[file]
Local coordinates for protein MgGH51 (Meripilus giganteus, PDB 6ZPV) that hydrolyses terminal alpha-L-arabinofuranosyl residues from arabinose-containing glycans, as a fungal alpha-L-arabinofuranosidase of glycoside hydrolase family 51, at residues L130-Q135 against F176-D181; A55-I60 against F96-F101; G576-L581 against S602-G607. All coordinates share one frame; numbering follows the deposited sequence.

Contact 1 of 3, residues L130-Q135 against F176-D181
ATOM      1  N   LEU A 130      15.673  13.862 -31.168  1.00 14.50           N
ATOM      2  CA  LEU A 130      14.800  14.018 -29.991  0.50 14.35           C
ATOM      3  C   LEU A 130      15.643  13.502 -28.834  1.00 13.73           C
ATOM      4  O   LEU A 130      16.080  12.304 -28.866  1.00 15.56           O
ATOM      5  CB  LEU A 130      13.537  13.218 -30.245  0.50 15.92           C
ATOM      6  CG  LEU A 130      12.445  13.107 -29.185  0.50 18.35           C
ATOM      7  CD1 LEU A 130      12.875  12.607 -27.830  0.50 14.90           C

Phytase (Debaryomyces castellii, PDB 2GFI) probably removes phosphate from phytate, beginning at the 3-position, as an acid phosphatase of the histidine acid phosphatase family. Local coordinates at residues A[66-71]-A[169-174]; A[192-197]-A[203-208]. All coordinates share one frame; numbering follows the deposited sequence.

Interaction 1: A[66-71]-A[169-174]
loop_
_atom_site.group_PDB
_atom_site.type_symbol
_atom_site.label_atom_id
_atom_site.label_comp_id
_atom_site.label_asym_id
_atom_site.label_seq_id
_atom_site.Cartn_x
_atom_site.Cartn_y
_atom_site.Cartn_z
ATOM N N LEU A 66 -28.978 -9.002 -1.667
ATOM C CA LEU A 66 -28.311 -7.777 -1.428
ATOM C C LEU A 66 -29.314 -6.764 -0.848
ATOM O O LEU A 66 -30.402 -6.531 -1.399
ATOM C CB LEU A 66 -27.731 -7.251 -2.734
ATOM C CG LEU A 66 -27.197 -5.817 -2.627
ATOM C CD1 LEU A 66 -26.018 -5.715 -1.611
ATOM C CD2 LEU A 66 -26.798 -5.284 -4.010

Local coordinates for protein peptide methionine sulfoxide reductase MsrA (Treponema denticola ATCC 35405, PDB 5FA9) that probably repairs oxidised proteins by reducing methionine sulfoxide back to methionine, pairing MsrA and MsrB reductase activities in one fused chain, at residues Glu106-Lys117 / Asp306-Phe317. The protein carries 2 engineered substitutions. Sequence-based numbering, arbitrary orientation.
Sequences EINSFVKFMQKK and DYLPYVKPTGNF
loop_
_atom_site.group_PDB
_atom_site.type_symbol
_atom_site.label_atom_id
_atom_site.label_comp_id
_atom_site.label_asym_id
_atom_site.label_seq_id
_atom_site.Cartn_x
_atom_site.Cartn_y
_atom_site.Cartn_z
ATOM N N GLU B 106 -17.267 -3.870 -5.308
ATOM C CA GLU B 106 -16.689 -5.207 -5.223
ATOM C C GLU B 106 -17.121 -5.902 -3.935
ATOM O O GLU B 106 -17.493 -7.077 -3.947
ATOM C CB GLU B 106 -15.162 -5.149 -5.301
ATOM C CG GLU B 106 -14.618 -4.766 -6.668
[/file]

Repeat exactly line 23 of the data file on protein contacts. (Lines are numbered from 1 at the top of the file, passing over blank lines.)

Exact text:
ATOM C CA LEU A 66 -28.311 -7.777 -1.428